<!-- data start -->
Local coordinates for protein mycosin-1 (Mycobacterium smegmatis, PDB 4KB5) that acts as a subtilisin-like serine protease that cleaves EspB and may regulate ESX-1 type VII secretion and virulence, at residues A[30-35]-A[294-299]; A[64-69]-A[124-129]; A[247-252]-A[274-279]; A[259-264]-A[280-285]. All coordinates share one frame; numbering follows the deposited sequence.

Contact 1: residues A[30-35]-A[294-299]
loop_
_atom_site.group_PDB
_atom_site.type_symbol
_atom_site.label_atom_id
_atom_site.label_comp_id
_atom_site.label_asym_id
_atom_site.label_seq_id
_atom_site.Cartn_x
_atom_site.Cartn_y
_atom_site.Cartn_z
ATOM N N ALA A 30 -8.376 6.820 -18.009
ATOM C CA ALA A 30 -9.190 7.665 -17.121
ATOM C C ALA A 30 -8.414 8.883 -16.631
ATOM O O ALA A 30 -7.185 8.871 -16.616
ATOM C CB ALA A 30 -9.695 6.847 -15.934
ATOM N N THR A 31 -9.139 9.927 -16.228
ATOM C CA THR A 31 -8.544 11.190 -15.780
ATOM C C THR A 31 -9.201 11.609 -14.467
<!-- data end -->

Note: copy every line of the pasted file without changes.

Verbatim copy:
Local coordinates for protein mycosin-1 (Mycobacterium smegmatis, PDB 4KB5) that acts as a subtilisin-like serine protease that cleaves EspB and may regulate ESX-1 type VII secretion and virulence, at residues A[30-35]-A[294-299]; A[64-69]-A[124-129]; A[247-252]-A[274-279]; A[259-264]-A[280-285]. All coordinates share one frame; numbering follows the deposited sequence.

Contact 1: residues A[30-35]-A[294-299]
loop_
_atom_site.group_PDB
_atom_site.type_symbol
_atom_site.label_atom_id
_atom_site.label_comp_id
_atom_site.label_asym_id
_atom_site.label_seq_id
_atom_site.Cartn_x
_atom_site.Cartn_y
_atom_site.Cartn_z
ATOM N N ALA A 30 -8.376 6.820 -18.009
ATOM C CA ALA A 30 -9.190 7.665 -17.121
ATOM C C ALA A 30 -8.414 8.883 -16.631
ATOM O O ALA A 30 -7.185 8.871 -16.616
ATOM C CB ALA A 30 -9.695 6.847 -15.934
ATOM N N THR A 31 -9.139 9.927 -16.228
ATOM C CA THR A 31 -8.544 11.190 -15.780
ATOM C C THR A 31 -9.201 11.609 -14.467